Rumpelstiltskin socks

I’m completely in love with the delicate lace patterning of this design, and so happy with how they turned out!! The beautiful merino/silk blend I got from Sally at Verandah Yarns complements the pattern perfectly.  The socks have turned out to be everything I wanted to them to be.  🙂  Thank you Sally, for this beautiful yarn!  I feel like my feet are wrapped in luxury!

A sweater for the young man is almost done.  The design is a collaborative effort between me and him. Having given up on ever finding the right pattern to knit for him, I drew various versions of what I could do with the colours he chose, and he selected the final design for me to knit.

Sweater in The Wool Co. Corriedale

It’s about time he got a new winter sweater.  I’m using The Wool Company’s Corriedale in three colours – Celtic, Sunflower and Holly (I’m not sure if they still do Holly and Celtic).

The sock fever shows no sign of abating.  Having finished one sock, I had to fill the void by casting on more…

Crenate socks

More love!!  You can’t see much at the moment, but this is such a pretty design to knit!  The design is Crenate by Rachel Coopey. I’m knitting it in Doe Arnot‘s Embers colourway using Flagstaff Alpacas’ merino/alpaca/nylon sock yarn.

There is also the matter of what I have now dubbed the “Imp socks” – in the Momentum colourway from Stray Cat Socks.

The Imp socks

They will eventually go to one of my nieces.  Once I have stopped feeling aggrieved at her for stealing her mum’s birthday socks.  Guess that explains the name, huh?

I have also finally finished this pair, which have turned out so well that I feel confident about presenting them to my mother for her use!  The yarn is an Opal Vincent van Gogh range colourway (5434).  I always send along a small bit of yarn in case repairs are needed further down the line.

Self-patterning Opal yarn socks

Progress is also being made on the latticework cowl pattern.  Assuming that the weather is cooperative this week (botheration… it is raining again today), I will have it properly photographed and the design released next week.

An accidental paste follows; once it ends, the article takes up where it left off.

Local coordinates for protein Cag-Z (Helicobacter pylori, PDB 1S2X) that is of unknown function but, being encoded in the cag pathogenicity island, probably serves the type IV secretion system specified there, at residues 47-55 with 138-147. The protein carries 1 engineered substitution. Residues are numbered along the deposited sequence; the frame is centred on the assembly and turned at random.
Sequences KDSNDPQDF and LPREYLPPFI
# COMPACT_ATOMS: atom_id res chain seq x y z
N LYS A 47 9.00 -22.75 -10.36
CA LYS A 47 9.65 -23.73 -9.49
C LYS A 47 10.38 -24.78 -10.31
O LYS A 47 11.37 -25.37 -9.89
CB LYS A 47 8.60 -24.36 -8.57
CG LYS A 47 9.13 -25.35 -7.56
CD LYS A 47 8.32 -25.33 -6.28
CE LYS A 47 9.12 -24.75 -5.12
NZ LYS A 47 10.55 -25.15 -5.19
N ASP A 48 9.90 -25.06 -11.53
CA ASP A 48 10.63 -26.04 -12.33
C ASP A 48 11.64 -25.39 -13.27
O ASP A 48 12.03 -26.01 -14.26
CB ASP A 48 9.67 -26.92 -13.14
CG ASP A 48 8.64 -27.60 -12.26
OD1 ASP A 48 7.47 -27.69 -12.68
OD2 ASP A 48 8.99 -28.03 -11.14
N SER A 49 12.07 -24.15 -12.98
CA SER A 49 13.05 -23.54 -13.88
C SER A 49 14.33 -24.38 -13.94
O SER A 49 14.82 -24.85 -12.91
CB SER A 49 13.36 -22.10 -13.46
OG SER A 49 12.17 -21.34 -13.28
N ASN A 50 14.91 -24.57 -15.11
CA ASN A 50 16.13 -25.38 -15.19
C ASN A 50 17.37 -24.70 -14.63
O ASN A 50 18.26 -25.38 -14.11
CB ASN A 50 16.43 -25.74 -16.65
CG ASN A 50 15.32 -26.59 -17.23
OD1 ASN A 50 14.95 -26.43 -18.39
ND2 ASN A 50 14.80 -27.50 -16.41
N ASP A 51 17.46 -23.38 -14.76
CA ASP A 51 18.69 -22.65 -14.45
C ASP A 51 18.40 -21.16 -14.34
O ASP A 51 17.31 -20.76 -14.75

It is such a nice feeling to have my life back again after being so busy at work.  And although I still have a mountain of ironing to get through, at least I also now have a clean house, and getting-there tidy garden (just the back half still to mow and cut back).  I’m almost feeling human once more!






From Mum, with love.

Some people are not fond of pink.  It definitely has a (smallish) space in my wardrobe though.  It is also a colour which I will forever associate with my baby girl.

I bought the yarn for this shawl a while ago, with the express intention of knitting something for her.  It has taken a while to decide on the right pattern!  I am supremely happy to show you the result today:

Golitha Falls Shawl

Golitha Falls Shawl

My baby girl is no longer a baby.  She’s a grown girl who will celebrate her 20th birthday in just a few days.  I guess this is my last chance to knit her something pink before she complains I’ll never think of her as an adult!  It’s going in the post to keep my girl warm where she lives in England.

Golitha Falls Shawl 3

I sometimes think that being a parent is one of the most heart-breaking things to be in the world.  From the moment they are born, they begin on their journey to eventually leaving you and setting out in the world on their own.  Loving and leaving – two vastly different sentiments, yet so intimately entwined.

The first smile, the first step, the first word, all celebrated with joy.  That first day at school, waving a happy goodbye (I shed the tear, not her!)  That first drive down the driveway… without me.  The stoic farewell at the airport as she embarked on her life journey.  It’s all part of being a parent, isn’t it? Raising a balanced, happy individual who is ready and willing to venture into the world on their own, living an independent life.  Being able to love, and yet let go.

Every single stitch of this shawl was knitted thinking of her.  I miss her very much, and I hope that when she wears this shawl around her shoulders on cold winter mornings (she’s already told me it will be her ‘house shawl’) it will remind her of her mum, and that even though I am very far away, she is never far from my thoughts.